Bioburden and Aseptic Control Strategy

Scientist observing petri dish with bacterial colonies

Bioburden control in pharma or biopharma processes is critical to assuring the microbial safety of the drug for patients. Bioburden reduction or sterilizing filters are an integral component of all bioburden control strategies. Environmental monitoring, sterility testing, and bioburden testing confirm process control.

Bioburden control

Biopharma processes are at greater risk of microbial contamination than classic pharma processes, often requiring different control strategies. Manufacturing operations must consider the sources of bioburden, different options for bioburden control, and the various requirements for control at different steps throughout processing. Process designs that minimize the risk of bioburden contamination will reduce process-related failures and the resulting investigations.

Every bioburden control strategy relies on three core elements:

  • Assessing the needs for bioburden control at different steps in the production process
  • Confirming performance as expected under process conditions
  • Monitoring the process to confirm bioburden control is maintained during every production run

Related Product Resources


Filter selection for bioburden control: bioburden versus sterility

Filtration technologies are a key component of every bioburden control strategy. Different types of filters are used throughout pharma and biopharma manufacturing to control different aspects of the processing environment. Gas or vent filters, for example, maintain the boundary between the environment and the fluid path; these filters prevent microbial ingress to the process fluid and minimize the risk of potentially harmful materials releasing to the environment.

Sterility of the final drug product requires that the fluid stream be processed through multiple bioburden reduction or sterilizing filters at different steps. Selection of a bioburden reduction or sterilizing filter is highly dependent on the specific operation and process risks, guided by risk analysis. Information on the process fluid, its compatibility with filter materials, and process requirements for either bioburden reduction or sterile filtration, informs filter selection. Other important considerations include confirming that the specifications of the filter meet operating requirements, as well as availability of a format and size that meet specific process needs.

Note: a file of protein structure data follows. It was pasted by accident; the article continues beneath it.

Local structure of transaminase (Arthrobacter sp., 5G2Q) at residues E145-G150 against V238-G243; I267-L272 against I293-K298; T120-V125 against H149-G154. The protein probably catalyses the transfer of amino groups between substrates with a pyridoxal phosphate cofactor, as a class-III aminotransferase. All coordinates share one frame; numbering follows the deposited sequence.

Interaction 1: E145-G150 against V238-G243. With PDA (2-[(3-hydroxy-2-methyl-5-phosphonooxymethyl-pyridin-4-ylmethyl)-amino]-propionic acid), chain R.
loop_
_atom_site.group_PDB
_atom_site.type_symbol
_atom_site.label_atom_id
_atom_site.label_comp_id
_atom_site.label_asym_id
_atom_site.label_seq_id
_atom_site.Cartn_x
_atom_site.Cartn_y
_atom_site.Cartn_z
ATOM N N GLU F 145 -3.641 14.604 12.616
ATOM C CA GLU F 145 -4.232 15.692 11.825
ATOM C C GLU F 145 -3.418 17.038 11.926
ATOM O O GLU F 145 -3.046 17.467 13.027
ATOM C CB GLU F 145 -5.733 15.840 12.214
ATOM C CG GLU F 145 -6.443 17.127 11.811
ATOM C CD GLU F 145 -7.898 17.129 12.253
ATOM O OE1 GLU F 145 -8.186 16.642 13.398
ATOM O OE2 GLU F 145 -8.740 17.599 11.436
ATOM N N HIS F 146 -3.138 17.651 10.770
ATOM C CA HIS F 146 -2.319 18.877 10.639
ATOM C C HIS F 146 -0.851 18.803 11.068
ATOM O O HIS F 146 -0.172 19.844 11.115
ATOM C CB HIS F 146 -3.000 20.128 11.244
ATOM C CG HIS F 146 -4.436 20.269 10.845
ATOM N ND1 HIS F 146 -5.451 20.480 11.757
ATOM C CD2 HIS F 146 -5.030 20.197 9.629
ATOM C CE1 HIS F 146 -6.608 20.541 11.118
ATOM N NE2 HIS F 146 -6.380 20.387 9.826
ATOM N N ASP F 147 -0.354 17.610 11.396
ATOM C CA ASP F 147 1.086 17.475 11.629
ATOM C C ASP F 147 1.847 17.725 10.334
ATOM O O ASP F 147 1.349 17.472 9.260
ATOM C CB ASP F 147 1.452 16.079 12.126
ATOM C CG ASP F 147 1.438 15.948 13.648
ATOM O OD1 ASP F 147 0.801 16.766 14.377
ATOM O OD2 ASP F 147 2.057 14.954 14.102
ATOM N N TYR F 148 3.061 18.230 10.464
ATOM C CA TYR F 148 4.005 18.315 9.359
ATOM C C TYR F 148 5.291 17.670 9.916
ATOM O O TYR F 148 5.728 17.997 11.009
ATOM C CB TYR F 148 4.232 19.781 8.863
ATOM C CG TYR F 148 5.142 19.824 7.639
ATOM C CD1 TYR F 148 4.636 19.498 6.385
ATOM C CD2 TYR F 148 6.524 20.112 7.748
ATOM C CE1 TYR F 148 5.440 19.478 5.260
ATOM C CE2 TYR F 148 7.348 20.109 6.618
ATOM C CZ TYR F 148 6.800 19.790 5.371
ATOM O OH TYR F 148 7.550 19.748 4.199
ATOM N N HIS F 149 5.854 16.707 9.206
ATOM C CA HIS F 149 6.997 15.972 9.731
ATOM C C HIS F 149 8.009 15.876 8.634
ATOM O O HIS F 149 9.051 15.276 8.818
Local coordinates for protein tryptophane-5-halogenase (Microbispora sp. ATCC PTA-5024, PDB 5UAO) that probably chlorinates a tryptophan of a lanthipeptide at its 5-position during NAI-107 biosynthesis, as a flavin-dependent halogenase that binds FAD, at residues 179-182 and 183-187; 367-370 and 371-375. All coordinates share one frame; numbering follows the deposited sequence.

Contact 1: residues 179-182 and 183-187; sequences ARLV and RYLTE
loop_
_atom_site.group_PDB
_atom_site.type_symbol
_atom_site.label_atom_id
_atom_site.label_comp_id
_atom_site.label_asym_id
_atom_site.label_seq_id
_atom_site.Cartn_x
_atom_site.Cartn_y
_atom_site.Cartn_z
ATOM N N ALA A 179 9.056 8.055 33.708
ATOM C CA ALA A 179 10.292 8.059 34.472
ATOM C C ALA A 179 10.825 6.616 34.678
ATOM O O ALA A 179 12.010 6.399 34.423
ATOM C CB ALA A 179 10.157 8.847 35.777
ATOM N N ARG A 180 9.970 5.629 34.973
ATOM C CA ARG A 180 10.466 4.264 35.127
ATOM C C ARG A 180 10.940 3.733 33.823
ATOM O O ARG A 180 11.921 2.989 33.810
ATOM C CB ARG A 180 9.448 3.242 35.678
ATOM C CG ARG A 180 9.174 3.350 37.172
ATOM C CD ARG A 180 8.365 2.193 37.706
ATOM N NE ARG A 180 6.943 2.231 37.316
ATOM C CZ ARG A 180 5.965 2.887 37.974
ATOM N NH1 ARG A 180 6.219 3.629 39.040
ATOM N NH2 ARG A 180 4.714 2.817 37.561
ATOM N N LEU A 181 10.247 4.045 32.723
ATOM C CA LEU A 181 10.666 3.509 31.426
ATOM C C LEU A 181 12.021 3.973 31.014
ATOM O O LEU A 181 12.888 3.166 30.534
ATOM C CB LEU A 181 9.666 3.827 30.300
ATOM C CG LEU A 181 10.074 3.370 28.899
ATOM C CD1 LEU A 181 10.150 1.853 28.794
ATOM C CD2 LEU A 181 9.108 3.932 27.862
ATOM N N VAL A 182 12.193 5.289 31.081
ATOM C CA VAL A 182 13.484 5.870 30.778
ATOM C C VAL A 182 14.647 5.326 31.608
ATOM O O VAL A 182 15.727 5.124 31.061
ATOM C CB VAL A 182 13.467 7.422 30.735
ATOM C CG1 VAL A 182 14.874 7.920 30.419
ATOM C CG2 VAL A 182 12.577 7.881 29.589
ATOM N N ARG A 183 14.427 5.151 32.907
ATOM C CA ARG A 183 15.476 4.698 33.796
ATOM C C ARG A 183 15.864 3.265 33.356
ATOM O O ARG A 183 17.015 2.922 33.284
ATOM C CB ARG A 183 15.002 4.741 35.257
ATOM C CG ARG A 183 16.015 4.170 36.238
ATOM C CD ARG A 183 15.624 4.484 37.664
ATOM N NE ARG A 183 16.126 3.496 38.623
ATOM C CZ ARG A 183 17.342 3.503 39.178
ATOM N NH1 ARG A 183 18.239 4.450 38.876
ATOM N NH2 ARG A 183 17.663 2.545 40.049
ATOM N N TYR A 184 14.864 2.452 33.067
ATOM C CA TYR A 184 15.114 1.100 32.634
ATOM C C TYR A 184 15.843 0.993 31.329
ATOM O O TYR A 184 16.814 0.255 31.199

Different filter formats offer flexibility:

  • Cartridge filters are commonly used for larger processes requiring more filtration area and/or lower unit operating cost. These filters are used with stainless steel housings and can withstand autoclaving and multiple steam-in-place cycles.
  • Capsule filters are disposable self-contained filters that eliminate the time and expense associated with assembling, cleaning, and validating stainless steel housings. Capsules may be sterilized by autoclaving or gamma irradiation, or may be purchased pre-sterilized.

Working with an experienced filtration partner can simplify selection of gas and vent, bioburden reduction, or sterilizing filter products.

Optimizing filter performance

After narrowing down the bioburden reduction or sterilizing filter options, the next step is to optimize performance of the filters or filtration train to maximize process efficiency. Prefilters are a cost-effective option to reduce the levels of particles in process streams and are often used to increase the volume processed through more costly sterilizing filters. The right prefilter should provide the required product quality and improve overall process economics.

A component of filter selection and filter train optimization is a filter sizing, or a Vmax™ study with process fluid. The results of these small-scale studies are used to estimate filter area requirements for larger, production-scale processes.

Confirming filter performance

Once selected, regulatory guidance requires that manufacturers of pharma and biopharma products must demonstrate their filters are suitable for use. These requirements are dependent on the claims for microbial removal: filters for bioburden reduction have different requirements than sterilizing filters at critical process steps. Regulatory guidance outlines expectations for confirming filter suitability and validating performance.

During each production run, filter performance must be verified. Integrity testing is a simple way to confirm that the filter delivers the expected level of microbial retention. Where sterility is claimed, regulatory agencies worldwide require that filter integrity is verified before and after use.

Successful integrity testing is a critical link between validation of the filter and the production run. As pharma and biopharma processing systems have evolved, there has been increased regulatory focus on integrity testing, system design, and where integrity testing is performed. Understanding the requirements and associated risks can inform filtration system design.